Williams lists himself as “semi-retired” in the days leading up to his candidacy for the Beaumont job. In December 2021, Williams signed a five-year deal with the city of Buda to continue as city manager, but announced his resignation almost immediately afterwards. In the signed agreement, the recitals detail Williams “expressed a desire to accept this new contract of employment as City Manager of Buda”, backdating its terms to the previous October 1. “It is the desire of the City Council to continue to: retain the services of the employee; induce him to remain in that employment; make possible the full productivity of labor by assuring the morale and peace of mind of the employees by with respect to future job security and compensation; and provide a fair means of terminating the employee’s employment relationship at the appropriate time in the event that the employee is unable to fully perform of his duties or when the employer may have reason to terminate his employment.

In addition to an annual salary of $231,161.06, the Buda City Manager package included benefits such as a pension contribution of $22,013.59 per year, an annual professional development allowance of $8,000, a $12,000 car allowance, insurance for himself and his wife, and 15 paid hours of each work week to do with as he pleases: “involved in teaching, counseling, arbitration, or other unrelated activities to the employer without the prior approval of the employer.”

Less than a month after signing to serve Buda for another five years, Williams announced his resignation effective March 31. In a farewell message posted to YouTube on March 28, Williams offered a professional profile and mentioned “doing things above the board” as a legacy of her career tenure.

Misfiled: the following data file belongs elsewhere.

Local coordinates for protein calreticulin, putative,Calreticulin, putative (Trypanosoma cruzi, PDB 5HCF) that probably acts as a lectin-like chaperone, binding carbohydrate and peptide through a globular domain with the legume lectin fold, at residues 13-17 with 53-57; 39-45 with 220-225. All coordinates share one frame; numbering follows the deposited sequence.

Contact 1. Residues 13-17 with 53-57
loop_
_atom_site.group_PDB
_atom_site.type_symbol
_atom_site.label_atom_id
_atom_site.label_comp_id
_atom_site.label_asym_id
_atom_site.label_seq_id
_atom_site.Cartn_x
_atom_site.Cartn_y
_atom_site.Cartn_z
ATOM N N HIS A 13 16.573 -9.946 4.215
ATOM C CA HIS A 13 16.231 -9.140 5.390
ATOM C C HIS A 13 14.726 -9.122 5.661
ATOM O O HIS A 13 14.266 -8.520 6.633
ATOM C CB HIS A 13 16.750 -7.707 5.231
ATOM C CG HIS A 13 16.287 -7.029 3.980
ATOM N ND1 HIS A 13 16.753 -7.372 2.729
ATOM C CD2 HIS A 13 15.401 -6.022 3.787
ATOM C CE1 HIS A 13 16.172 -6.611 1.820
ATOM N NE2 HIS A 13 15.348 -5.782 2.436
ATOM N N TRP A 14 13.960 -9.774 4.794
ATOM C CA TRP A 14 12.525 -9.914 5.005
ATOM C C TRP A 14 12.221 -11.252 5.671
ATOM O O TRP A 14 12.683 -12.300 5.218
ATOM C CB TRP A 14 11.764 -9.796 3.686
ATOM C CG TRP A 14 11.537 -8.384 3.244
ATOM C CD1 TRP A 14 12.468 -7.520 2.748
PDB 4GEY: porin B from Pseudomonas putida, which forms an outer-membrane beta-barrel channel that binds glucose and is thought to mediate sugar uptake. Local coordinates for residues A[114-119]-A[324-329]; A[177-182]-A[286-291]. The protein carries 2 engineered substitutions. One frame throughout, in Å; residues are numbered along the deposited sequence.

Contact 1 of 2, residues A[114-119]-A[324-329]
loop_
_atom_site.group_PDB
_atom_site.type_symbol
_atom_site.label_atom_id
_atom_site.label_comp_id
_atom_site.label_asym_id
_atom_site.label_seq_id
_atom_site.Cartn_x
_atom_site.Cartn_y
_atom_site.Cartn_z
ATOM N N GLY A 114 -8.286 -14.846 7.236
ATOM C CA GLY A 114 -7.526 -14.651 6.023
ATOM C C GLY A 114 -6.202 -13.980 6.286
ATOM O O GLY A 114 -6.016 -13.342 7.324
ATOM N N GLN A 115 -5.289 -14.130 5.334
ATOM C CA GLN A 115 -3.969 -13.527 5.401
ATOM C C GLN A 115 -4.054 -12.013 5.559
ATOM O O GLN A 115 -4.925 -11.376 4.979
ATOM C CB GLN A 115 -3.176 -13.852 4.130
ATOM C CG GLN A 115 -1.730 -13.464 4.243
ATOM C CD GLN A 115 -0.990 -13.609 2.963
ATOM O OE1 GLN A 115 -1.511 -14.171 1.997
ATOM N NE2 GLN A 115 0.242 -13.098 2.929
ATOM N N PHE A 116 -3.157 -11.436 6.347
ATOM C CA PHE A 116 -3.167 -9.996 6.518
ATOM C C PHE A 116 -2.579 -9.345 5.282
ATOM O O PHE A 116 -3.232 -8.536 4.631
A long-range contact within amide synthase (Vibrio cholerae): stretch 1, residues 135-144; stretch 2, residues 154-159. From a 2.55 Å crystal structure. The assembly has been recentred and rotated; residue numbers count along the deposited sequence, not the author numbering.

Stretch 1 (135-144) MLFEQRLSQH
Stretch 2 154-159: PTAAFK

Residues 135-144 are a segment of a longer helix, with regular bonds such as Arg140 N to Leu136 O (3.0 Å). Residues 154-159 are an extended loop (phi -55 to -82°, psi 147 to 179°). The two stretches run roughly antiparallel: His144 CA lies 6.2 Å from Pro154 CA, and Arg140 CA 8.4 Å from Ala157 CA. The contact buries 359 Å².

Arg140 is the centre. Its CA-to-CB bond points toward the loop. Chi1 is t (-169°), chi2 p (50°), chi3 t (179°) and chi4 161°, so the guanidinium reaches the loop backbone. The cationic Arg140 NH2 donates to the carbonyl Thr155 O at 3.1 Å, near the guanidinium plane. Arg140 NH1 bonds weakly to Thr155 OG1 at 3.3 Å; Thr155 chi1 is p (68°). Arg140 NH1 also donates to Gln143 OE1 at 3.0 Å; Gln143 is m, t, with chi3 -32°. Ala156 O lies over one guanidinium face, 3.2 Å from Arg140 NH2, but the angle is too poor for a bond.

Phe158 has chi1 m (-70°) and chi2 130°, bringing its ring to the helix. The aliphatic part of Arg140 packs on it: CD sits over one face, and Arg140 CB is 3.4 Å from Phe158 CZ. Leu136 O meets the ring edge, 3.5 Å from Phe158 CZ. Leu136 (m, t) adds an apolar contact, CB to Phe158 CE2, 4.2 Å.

“I can’t think of anything I would have done differently,” Williams explained. “Did I do everything right? No, but we put a lot of effort into what we did.

On June 18, Williams was announced as one of three finalists for the Beaumont town manager position. Compared to Buda, Beaumont is a behemoth. Buda, a city just 15 miles from Austin, has a 2020 population of 15,108 – its height, according to the U.S. Census Bureau, up from 7,295 in 2010. Buda has a total area of ​​5.4 square miles, of which 0.01 square miles is water.

With a population of 115,282 at the 2020 census, Beaumont is the largest incorporated municipality by population near the Louisiana border. Beaumont has an area of ​​85.19 square miles, of which 2.73 square miles is water.

In Buda, Williams was responsible for a budget of $87.7 million. Beaumont City Council approved the 2022 budget of $295.6 million and has 1,317 full-time employees.

In Buda, the city manager is appointed for an indefinite term and can be removed at the discretion of the city council by an affirmative vote of five members of the city council. Typically, the employment of the city manager is governed by a contract for services, which defines his remuneration and other conditions of employment, which is approved by the city council.

If Beaumont officials choose to offer a deal to a new city manager outside of what the Charter mandates, the New York Supreme Court, Second Department, Appeals Division has already issued an opinion on the legality in an appeal entitled Hansell v. City of Long Beach. The case stems from a city manager contract that included termination clauses, even though the city charter defines the city as an at-will employer. The plaintiff plaintiff was a private citizen who challenged the legality of the council’s agreement with the new recruit.

“The proceeding should be converted to an action for declaratory judgment and judgment in favor of the plaintiff to the extent that the contractual provision is declared unlawful and void,” wrote Justice Hansell v. City of Long Beach. “Of course, city charter standards must be met.”

“It is fundamental that municipalities be created by statute and possess only such authority as is granted to them, together with such powers as are reasonably related to the authority conferred,” the Supreme Court said in appeal to the justice referenced in Whittaker. against Village of Franklinville.

Comments are closed.